The onset of June for many employees sees their focus turn towards one thing: the mid-year performance review. For some, this may mean a salary increase or promotion may be just around the corner, for others this may provide great constructive feedback on personal development and for some, performance reviews just create stress.
Whatever review season means to you, it is a great time to reflect on your performance for the year so far and prepare some key points that may guide the conversation in your favour.
So how do you make the most out of the review period?
Catalogue your Successes
Make a note of all the projects, areas or tasks where you have had success since your last review. Maybe you’ve streamlined your work methods fostering efficiency, maybe you’ve helped colleagues, maybe you headlined new initiatives or have had stellar feedback from your clients.
Whatever you’ve done, bring your successes with you to your conversation with your supervisor. Obviously, you want to be careful not to brag, but if you stay factual and use examples you will look impressive.
Know your Value
An important part of angling for a salary increase specifically is a full understanding of what others at your responsibility level are earning. Do some research – use industry salary guides, speak to a recruiter, talk to your peers and review what the market seems to be offering.
You may find that your salary is high, on the money or you may find that you are underpaid. No matter what you find, you will be better informed to enter the conversation.
Prove why you Deserve a Promotion
It’s not enough to simply be in a job for a certain amount of time and expect to be promoted. Whilst this may occur, promotions generally need to be earned. Your supervisor will likely know if you’re ready to take a step up but if you’re not sure, it doesn’t hurt to do a little prep.
A great technique to prove you’re ready for the next step is to take the position description of the next level and show your supervisor what responsibilities you already handle using specific examples. This works as rather than a pie in the sky “I believe I can do it” statement, you are bringing evidence to the forefront to prove your case.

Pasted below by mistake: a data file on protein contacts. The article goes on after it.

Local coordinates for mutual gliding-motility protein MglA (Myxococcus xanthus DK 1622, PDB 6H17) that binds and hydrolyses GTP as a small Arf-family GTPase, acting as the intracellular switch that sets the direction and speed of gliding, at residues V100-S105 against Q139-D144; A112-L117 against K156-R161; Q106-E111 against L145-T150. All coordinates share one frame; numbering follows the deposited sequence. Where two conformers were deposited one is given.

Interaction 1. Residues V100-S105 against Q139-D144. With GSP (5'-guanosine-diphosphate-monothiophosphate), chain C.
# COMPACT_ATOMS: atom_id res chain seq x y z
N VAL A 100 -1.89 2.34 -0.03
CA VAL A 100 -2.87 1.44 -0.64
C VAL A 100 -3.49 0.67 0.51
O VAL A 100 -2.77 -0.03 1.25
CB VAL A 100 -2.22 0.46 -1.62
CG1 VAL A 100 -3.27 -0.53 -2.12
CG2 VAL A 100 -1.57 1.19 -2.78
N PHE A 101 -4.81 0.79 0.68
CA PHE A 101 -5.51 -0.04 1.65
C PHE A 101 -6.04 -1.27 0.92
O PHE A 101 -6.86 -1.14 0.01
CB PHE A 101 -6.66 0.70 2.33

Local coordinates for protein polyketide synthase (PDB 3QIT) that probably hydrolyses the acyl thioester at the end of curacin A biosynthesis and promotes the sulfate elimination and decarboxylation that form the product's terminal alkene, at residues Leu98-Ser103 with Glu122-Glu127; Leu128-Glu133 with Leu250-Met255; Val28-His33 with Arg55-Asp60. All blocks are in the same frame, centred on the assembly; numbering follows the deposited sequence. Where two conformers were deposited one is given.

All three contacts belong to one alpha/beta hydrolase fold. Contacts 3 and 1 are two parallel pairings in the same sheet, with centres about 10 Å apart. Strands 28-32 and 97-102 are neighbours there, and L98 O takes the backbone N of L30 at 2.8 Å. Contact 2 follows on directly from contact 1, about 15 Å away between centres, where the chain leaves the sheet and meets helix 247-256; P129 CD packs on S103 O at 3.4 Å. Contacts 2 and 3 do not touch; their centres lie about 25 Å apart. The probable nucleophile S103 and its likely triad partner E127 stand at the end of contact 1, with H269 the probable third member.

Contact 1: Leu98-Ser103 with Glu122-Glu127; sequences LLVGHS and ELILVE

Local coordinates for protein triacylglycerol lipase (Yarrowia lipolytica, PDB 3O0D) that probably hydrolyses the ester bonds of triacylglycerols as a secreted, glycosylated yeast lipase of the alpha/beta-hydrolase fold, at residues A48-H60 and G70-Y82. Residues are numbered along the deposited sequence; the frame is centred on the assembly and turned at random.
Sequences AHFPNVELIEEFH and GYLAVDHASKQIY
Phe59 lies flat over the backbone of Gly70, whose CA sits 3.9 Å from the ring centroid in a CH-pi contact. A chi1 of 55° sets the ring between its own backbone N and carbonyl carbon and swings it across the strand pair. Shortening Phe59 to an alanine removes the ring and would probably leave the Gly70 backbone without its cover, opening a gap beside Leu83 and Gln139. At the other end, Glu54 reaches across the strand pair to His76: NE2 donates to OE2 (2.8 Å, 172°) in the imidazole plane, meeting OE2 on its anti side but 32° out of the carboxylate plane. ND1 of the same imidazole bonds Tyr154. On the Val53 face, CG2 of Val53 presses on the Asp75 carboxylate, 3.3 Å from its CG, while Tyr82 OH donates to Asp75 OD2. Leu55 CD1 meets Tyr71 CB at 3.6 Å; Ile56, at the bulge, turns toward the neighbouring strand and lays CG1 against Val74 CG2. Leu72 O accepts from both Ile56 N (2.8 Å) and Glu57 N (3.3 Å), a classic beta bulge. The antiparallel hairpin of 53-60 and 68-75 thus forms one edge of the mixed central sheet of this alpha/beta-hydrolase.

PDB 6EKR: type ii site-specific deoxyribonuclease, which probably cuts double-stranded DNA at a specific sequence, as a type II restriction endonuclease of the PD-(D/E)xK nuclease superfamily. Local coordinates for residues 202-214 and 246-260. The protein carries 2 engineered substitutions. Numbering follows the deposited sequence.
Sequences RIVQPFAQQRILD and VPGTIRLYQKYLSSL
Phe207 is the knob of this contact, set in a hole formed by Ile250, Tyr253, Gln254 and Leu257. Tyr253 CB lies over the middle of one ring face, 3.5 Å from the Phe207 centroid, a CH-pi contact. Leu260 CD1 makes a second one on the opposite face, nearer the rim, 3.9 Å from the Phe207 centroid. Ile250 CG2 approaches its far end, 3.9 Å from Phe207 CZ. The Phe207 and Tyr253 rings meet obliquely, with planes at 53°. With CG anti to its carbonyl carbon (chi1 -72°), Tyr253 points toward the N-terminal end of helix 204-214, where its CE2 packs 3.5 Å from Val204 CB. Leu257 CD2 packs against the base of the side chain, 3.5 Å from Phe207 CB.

This is also a great technique if you believe your salary may be low compared to your current responsibilities.
Look at your Previous Review
A great way to showcase how much you’ve improved, listened and could be worthy for a promotion or increase is to go over the feedback you received at your last review and then show how you addressed or exceeded the advice.
If you didn’t quite hit your previous goals, this is a great opportunity to deconstruct what happened and ask for advice. This feedback could prove invaluable for your next review and your professional development in general.
Don’t be Afraid of Constructive Criticism
A successful review period is not always about getting a pay rise or a promotion. They can also be about the value they provide your career and professional development from the constructive criticism you receive.
Remember, that whilst constructive criticism can sometimes feel personal, it usually isn’t. It is designed to help you be better. If there is an area of your skills you would like to develop, don’t be afraid to ask where you may be going wrong or if they can help you.
Reviews are not just a chance to receive feedback but are also a great opportunity to provide feedback to your supervisor about the company and what support you feel you need to perform better.
Do you feel like communication is an issue, are company systems inefficient? Having feedback of your own could not just improve your own situation but those of your colleagues as well.
Understand Your Development Areas
Far from being a negative, having a full understanding of where you need to improve displays a level of self-awareness that most supervisors love. If you know specific skills you’d like to improve, don’t be afraid to talk about this with your supervisor and better yet, outline the specific courses, seminars and training programs you’d like to attend to help you.
Most companies are more than willing to pay for the development of their staff as individual professional development also benefits the firm.
Don’t be Afraid to Change Jobs BEFORE Your Review
Many people don’t want to change jobs right before review period as they don’t believe their new company will give them the benefits they may receive from their current upon a successful review. Statistically however, this is rarely the case.
If there are problems within your current role, company, salary etc that are apparent enough to you to be considering a move, these will not always be solved by a good review – particularly if the issues are systemic or cultural.
If you have established that the issue can’t be solved, don’t be afraid to hit the job market before your review has occurred. Many people hit the job boards after review period but jumping in before will see you beat the competition to the best roles on offer.